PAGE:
Thursday, 22 September 2011

Bursledon Gigs at the Great River Race

Bursledon Gigs from the River Hamble were out in force at the GRR, with boats from Hamble River Rowing and the Sea Scouts, who won in most of the Scouts classes. Smartest boat on the river was Mistress, the Hand family gig.

Wednesday, 21 September 2011

GRR injustice

Starting at number 14 at the Great River Race was Kingfisher, an Iain Oughtred-designed Acorn skiff rowed by Hamble-based father-and-son team Philip and Ben and crewed by a couple of lads from their sailing club. Here is Ben with support crew at the Millwall slipway before the race.
The Meakins led the field until close to the finishing line, when they came up against the Richmond half-tide lock, a barrier that maintains water levels upstream at low tide. There they were prevented from going further by a PLA official until the barrier was fully raised, delaying them for about five minutes.
"We were spitting!" Philip writes, with British understatement. "It seemed like we were waiting for ages but I gather we were timed at 4.5mts ahead of Maggie [a previous race winner starting at number 20] at Hammersmith (ie 1/2mt faster than the starting gap). Maggie arrived at the lock about 30 seconds before they let us through."
A few minutes after their arrival, a Celtic longboat and two dragon boats came up and also had to wait a while. Of course, immediately the way was open they stormed to the finish.
Kingfisher eventually came in 9th and Maggie 11th.
You can see the event unrolling on the Great River Race's satellite tracking page, though it isn't easy as the display software is a bit rubbish, and you can't see the lock because the map only shows road bridges.
This is clearly grossly unfair - small boats like Kingfisher and Maggie have no reserves of speed to draw on if they lose time in this way. It is entirely possible that Kingfisher was robbed of the trophy.
This is not a one-off problem either - apparently it has happened before.
The raw GPS data should enable the organisers to assess a new time for Kingfisher and Maggie with some exactness and should do so immediately.
This is a problem that needs to be addressed for future years.

Monday, 19 September 2011

Great River Race Results

Launching at Millwall
The preliminary results are in and, while not wishing to brag HELL NO! None of that English Classic Yacht reticence here! Gladys was AWESOME!
Not only did we retain both the Veterans over-60 and Fastest Clayton skiff cups, we cut five minutes off last year's time and came 8th in the Veterans over-40 class, which means we beat 73 boats crewed by people twenty years our junior! Take that, puppies!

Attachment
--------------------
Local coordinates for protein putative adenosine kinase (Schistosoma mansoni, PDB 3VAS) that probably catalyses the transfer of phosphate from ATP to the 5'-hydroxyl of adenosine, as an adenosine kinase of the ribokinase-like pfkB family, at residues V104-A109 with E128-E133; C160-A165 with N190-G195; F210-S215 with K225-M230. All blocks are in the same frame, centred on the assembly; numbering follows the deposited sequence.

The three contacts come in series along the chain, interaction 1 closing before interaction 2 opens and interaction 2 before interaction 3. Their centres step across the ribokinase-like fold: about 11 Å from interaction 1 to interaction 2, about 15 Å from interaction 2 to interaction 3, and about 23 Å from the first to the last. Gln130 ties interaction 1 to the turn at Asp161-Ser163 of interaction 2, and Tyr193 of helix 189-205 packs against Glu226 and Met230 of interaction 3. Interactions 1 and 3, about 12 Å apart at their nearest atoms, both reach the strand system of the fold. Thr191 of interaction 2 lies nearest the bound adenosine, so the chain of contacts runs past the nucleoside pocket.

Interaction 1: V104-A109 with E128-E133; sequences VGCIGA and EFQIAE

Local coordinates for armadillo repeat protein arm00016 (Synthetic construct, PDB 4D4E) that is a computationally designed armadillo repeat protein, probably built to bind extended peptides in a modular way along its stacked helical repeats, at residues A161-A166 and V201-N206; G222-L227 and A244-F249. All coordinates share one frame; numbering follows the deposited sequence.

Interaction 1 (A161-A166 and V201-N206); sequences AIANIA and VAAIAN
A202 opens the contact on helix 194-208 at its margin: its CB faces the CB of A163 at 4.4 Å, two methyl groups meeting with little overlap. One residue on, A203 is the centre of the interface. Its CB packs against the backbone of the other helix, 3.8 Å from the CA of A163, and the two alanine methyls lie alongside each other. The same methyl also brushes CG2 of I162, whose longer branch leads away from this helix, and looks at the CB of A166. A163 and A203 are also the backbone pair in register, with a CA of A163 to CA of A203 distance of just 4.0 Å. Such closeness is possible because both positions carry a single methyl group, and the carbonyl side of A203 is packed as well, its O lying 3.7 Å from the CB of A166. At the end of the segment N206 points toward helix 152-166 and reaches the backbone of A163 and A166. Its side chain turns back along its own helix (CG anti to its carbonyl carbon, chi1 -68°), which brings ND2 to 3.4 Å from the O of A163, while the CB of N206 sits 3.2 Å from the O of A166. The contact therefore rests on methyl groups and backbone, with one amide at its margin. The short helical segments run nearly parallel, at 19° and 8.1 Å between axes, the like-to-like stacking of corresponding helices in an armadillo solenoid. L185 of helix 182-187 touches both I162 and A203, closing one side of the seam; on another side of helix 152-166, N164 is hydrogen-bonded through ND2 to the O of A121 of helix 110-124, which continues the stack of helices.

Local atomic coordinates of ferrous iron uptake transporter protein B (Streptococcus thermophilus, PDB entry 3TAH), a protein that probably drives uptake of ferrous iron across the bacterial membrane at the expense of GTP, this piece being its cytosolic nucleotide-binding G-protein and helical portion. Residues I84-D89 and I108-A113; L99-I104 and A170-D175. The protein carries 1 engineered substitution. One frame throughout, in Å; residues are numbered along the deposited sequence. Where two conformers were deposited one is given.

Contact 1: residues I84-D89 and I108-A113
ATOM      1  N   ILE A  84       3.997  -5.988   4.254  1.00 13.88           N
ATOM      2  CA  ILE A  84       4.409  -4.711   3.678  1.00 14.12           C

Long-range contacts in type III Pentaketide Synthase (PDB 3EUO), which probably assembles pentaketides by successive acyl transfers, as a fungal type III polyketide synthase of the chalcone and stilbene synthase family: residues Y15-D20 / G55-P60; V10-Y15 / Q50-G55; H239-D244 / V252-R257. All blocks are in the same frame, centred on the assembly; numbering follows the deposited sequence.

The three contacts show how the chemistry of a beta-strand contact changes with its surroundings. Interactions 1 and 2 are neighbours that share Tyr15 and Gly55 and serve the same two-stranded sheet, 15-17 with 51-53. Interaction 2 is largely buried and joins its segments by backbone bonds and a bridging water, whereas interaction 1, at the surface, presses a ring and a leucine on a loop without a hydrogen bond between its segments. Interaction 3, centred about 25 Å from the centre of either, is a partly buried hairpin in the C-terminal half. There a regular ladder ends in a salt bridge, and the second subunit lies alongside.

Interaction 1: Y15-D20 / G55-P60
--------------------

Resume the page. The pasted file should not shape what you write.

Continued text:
AND we came 13th in the Four-oared boat class, which includes no fewer than 169 boats.
Well rowed Geoff Shilling, Chris Bream, Chris Penfold and Mike Gilbert (from stern, and that's me at No2). And thanks to Passenger 1st Class Jake Gilbert for uncomplainingly putting up with the wind and rain, and unwrapping food items for his dad and me.
Coxwain Geoff Shilling gives a passing dragon boat a few words of encouragement and advice

Sunday, 18 September 2011

Great River Race

What a great event the Great River Race is. Everyone goes out to have a good time in a spirit of friendly rivalry (although this frays round the edges a bit when boats jostle for position on the water). It's great the way everyone mucks in to get everyone's boats in and out of the water.
The water was incredibly rough in the Lower Pool, where a westerly wind came in against the tide, and in the Upper Pool it started to rain hard and long. We were completely soaked, but the days training in the challenging conditions of Langstone Harbour stood us in good stead and Gladys clipped roughly five minutes off last year's time of 3hrs. So victory was ours! Fastest old beardies on the Thames! And the fastest Clayton skiff too.

Saturday, 17 September 2011

Great River Race

It's the Great River Race in London today. I'll be rowing with Langstone Cutters in Gladys. Also out are the Solent galley Bembridge, Clayton skiff Mabel and Salter skiff 15 Seconds. So if you are in London this afternoon, get on a bridge and cheer us on our way!

Friday, 16 September 2011

Rowing for Pain

To Soton for the Boat Show. Hidden away in the fleet of white plastic stuff was this three-seat ocean rowing boat, manned by Matt Craughwell, an affable loony.
Actually, he is very pleasant and articulate and clearly pretty damned fit, not mad at all. Until he tells you that next year he and five other bedlamites are going to row from Australia to Africa 'because nobody has done it before' you don't realise how deeply bonkers he is.
He does know he is insane, but justifies it on the grounds that 'sometimes I wake up for the early shift and row through a sunrise, and then I know why I do it."
Which seems reasonable.
Details of Matt and his Indian Ocean expedition are here.

Tuesday, 6 September 2011

A Chester Yawl in New Hampshire